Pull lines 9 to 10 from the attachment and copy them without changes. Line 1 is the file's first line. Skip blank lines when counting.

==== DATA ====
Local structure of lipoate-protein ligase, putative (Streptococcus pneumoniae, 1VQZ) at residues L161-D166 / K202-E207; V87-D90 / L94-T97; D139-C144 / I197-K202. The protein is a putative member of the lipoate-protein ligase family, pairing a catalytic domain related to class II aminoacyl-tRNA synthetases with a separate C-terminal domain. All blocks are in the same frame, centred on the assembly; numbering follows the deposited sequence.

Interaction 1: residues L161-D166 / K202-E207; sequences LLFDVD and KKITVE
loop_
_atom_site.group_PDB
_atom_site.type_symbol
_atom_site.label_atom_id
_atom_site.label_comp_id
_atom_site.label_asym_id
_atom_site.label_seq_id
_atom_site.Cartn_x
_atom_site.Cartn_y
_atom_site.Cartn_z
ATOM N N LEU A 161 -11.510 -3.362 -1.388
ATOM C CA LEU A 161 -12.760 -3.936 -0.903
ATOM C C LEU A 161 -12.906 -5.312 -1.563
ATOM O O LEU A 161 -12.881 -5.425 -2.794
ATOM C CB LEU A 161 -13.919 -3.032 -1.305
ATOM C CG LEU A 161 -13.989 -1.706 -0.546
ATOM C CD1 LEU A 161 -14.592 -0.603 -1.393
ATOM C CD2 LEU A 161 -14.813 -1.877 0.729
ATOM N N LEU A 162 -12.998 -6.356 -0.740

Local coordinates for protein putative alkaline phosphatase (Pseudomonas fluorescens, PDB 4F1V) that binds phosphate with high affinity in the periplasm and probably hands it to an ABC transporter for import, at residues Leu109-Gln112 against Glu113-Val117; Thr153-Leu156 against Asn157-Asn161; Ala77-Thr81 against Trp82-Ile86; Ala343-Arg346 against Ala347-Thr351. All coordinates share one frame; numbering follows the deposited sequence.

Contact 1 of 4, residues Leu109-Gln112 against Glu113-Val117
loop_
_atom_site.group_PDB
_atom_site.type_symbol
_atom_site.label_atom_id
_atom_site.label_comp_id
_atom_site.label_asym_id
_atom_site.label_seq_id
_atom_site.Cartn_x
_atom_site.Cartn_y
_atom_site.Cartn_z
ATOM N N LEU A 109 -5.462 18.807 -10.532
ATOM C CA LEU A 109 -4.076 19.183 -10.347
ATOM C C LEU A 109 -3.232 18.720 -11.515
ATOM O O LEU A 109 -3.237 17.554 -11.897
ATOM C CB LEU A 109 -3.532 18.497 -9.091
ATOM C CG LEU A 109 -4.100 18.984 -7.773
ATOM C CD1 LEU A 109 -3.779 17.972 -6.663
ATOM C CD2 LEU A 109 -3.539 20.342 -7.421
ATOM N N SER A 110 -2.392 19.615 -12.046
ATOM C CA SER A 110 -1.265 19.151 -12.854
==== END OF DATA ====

_atom_site.label_seq_id
_atom_site.Cartn_x